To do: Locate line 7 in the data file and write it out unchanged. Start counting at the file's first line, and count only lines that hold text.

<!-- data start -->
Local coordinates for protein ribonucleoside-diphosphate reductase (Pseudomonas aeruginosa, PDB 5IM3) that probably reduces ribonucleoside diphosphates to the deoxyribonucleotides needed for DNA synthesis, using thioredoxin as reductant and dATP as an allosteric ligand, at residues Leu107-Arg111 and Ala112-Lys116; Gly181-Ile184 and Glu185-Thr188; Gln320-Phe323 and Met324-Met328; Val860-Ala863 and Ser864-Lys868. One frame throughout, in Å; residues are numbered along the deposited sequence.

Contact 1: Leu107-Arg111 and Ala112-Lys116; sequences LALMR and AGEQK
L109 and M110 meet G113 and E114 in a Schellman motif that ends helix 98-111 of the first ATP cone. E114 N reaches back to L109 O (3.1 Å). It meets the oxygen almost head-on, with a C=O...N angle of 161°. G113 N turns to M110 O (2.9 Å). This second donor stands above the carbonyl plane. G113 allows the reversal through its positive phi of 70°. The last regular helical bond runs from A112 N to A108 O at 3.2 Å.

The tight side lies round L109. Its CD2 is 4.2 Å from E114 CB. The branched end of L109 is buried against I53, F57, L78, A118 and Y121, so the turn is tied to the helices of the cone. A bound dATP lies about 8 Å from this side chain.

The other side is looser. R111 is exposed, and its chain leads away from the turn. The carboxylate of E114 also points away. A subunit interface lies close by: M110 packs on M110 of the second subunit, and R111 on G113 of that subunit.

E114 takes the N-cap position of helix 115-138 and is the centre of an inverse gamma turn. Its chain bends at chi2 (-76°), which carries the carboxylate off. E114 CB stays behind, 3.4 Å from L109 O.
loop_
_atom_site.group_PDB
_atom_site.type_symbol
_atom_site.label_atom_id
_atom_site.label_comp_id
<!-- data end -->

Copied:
loop_